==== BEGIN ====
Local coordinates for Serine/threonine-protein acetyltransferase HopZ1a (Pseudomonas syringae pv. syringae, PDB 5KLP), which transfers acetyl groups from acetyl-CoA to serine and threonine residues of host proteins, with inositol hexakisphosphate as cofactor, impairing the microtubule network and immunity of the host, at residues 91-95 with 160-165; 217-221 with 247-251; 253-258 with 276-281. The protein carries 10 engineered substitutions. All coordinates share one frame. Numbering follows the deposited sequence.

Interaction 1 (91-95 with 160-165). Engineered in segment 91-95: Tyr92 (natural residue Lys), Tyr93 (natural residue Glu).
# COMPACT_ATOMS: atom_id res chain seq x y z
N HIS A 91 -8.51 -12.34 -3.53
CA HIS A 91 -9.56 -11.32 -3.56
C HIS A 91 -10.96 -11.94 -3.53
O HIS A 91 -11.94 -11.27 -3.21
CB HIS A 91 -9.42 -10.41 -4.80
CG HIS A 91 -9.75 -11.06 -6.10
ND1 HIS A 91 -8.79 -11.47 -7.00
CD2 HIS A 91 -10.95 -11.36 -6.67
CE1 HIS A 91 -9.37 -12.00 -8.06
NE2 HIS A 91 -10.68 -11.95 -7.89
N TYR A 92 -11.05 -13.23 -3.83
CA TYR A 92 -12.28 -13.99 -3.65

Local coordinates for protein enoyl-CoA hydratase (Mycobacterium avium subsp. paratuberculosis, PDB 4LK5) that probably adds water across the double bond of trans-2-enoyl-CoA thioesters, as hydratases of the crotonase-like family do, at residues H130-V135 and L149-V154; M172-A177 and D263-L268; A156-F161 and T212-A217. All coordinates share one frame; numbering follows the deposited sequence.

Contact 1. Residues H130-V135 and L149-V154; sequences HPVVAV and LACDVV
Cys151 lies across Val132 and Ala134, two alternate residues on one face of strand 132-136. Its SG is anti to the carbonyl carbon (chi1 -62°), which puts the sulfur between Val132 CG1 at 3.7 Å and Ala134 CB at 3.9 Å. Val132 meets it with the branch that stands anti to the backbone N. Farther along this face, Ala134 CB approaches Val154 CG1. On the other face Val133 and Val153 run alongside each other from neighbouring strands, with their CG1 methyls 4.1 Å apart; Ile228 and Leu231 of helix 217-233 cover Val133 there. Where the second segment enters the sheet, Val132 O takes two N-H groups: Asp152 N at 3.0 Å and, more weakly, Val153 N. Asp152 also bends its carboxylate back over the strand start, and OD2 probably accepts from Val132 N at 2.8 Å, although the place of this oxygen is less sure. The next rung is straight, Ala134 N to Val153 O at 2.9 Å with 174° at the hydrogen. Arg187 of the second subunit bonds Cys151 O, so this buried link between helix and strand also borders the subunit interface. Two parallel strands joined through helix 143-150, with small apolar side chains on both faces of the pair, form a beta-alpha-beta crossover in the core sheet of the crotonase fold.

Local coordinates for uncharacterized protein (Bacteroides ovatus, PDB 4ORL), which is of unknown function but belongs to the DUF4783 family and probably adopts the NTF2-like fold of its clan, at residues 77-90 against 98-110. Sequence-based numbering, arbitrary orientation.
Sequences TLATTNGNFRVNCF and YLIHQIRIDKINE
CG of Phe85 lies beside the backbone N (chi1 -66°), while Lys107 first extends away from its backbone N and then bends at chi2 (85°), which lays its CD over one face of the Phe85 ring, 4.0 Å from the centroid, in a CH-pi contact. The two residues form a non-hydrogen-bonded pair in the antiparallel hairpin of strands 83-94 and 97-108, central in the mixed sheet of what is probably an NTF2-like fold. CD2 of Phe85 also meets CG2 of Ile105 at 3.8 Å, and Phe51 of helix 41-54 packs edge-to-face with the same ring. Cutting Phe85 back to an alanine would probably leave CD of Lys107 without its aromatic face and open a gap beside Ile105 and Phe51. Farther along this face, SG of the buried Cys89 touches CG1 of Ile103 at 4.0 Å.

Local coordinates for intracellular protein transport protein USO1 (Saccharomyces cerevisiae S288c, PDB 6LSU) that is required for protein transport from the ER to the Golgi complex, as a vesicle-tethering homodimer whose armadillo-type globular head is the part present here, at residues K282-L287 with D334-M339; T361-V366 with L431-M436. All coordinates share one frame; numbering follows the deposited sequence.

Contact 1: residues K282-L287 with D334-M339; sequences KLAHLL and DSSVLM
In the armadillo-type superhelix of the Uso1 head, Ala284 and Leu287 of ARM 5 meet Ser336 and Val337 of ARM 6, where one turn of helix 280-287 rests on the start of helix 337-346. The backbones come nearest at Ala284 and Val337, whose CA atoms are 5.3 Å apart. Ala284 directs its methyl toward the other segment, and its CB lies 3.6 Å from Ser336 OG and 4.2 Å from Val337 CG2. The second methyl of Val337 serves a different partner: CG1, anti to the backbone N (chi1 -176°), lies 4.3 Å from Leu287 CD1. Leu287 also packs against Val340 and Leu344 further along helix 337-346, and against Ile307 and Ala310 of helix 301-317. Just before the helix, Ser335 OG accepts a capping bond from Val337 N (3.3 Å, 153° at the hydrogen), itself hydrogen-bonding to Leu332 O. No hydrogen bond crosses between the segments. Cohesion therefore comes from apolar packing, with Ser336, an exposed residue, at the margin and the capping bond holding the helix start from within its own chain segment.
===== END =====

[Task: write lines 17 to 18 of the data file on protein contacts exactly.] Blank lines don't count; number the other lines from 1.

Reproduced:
Contact 1. Residues H130-V135 and L149-V154; sequences HPVVAV and LACDVV
Cys151 lies across Val132 and Ala134, two alternate residues on one face of strand 132-136. Its SG is anti to the carbonyl carbon (chi1 -62°), which puts the sulfur between Val132 CG1 at 3.7 Å and Ala134 CB at 3.9 Å. Val132 meets it with the branch that stands anti to the backbone N. Farther along this face, Ala134 CB approaches Val154 CG1. On the other face Val133 and Val153 run alongside each other from neighbouring strands, with their CG1 methyls 4.1 Å apart; Ile228 and Leu231 of helix 217-233 cover Val133 there. Where the second segment enters the sheet, Val132 O takes two N-H groups: Asp152 N at 3.0 Å and, more weakly, Val153 N. Asp152 also bends its carboxylate back over the strand start, and OD2 probably accepts from Val132 N at 2.8 Å, although the place of this oxygen is less sure. The next rung is straight, Ala134 N to Val153 O at 2.9 Å with 174° at the hydrogen. Arg187 of the second subunit bonds Cys151 O, so this buried link between helix and strand also borders the subunit interface. Two parallel strands joined through helix 143-150, with small apolar side chains on both faces of the pair, form a beta-alpha-beta crossover in the core sheet of the crotonase fold.